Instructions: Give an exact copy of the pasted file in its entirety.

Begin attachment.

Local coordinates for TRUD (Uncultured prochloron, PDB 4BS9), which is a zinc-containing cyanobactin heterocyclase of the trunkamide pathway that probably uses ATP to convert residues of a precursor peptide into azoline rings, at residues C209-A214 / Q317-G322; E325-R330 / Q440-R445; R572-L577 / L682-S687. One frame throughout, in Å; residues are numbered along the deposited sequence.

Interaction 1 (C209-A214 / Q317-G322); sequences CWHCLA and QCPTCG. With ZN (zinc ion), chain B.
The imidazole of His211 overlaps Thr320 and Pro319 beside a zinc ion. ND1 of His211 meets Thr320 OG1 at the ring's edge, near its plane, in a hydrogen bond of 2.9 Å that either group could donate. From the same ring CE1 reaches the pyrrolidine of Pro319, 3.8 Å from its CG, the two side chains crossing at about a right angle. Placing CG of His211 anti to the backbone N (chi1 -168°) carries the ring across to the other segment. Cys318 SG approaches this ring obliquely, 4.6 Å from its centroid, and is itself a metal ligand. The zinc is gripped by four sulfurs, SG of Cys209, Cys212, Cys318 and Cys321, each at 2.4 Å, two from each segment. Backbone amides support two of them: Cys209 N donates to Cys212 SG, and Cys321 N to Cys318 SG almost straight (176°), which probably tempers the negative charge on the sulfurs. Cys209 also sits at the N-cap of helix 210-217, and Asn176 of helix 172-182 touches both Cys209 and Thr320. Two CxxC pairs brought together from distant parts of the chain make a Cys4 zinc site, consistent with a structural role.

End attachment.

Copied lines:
Local coordinates for TRUD (Uncultured prochloron, PDB 4BS9), which is a zinc-containing cyanobactin heterocyclase of the trunkamide pathway that probably uses ATP to convert residues of a precursor peptide into azoline rings, at residues C209-A214 / Q317-G322; E325-R330 / Q440-R445; R572-L577 / L682-S687. One frame throughout, in Å; residues are numbered along the deposited sequence.

Interaction 1 (C209-A214 / Q317-G322); sequences CWHCLA and QCPTCG. With ZN (zinc ion), chain B.
The imidazole of His211 overlaps Thr320 and Pro319 beside a zinc ion. ND1 of His211 meets Thr320 OG1 at the ring's edge, near its plane, in a hydrogen bond of 2.9 Å that either group could donate. From the same ring CE1 reaches the pyrrolidine of Pro319, 3.8 Å from its CG, the two side chains crossing at about a right angle. Placing CG of His211 anti to the backbone N (chi1 -168°) carries the ring across to the other segment. Cys318 SG approaches this ring obliquely, 4.6 Å from its centroid, and is itself a metal ligand. The zinc is gripped by four sulfurs, SG of Cys209, Cys212, Cys318 and Cys321, each at 2.4 Å, two from each segment. Backbone amides support two of them: Cys209 N donates to Cys212 SG, and Cys321 N to Cys318 SG almost straight (176°), which probably tempers the negative charge on the sulfurs. Cys209 also sits at the N-cap of helix 210-217, and Asn176 of helix 172-182 touches both Cys209 and Thr320. Two CxxC pairs brought together from distant parts of the chain make a Cys4 zinc site, consistent with a structural role.